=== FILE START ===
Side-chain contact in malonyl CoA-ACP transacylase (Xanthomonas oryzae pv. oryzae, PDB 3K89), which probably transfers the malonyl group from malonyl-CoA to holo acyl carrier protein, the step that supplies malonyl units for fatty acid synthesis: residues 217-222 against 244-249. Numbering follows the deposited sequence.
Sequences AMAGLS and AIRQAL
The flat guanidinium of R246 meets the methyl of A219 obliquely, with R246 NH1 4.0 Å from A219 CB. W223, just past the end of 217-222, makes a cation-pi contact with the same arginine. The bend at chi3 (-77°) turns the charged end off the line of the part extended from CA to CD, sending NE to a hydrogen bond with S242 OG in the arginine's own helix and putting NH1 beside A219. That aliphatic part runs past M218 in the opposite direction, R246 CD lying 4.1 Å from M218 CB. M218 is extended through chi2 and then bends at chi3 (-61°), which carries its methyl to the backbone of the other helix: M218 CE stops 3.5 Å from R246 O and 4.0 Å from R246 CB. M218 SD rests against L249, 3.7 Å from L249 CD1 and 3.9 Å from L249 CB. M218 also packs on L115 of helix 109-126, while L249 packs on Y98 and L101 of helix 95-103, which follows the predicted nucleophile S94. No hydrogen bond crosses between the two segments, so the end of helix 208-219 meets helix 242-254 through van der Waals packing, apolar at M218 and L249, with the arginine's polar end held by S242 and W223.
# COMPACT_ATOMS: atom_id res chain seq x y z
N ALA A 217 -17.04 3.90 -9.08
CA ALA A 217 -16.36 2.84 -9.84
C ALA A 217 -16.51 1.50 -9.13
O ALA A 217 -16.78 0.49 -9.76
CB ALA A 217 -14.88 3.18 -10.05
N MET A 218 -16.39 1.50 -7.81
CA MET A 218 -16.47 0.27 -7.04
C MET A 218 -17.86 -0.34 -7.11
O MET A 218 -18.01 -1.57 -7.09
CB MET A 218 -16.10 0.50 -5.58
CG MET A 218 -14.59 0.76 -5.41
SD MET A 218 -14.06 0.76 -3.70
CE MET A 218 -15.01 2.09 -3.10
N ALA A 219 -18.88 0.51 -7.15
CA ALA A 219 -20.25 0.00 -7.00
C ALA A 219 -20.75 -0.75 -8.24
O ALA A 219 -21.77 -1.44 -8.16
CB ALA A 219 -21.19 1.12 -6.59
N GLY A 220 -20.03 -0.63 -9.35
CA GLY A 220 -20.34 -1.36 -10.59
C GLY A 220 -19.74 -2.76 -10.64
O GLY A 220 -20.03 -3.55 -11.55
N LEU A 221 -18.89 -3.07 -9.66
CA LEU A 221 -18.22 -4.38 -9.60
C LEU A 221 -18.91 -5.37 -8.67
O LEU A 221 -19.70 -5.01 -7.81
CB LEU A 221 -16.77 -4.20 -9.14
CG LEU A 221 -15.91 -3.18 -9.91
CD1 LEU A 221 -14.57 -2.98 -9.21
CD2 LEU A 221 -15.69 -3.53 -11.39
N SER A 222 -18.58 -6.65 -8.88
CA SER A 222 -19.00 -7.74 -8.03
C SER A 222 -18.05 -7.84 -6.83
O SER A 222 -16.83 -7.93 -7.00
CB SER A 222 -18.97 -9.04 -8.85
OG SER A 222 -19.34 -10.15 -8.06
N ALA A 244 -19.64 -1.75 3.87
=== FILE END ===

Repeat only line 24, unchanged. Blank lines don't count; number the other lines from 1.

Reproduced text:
CA GLY A 220 -20.34 -1.36 -10.59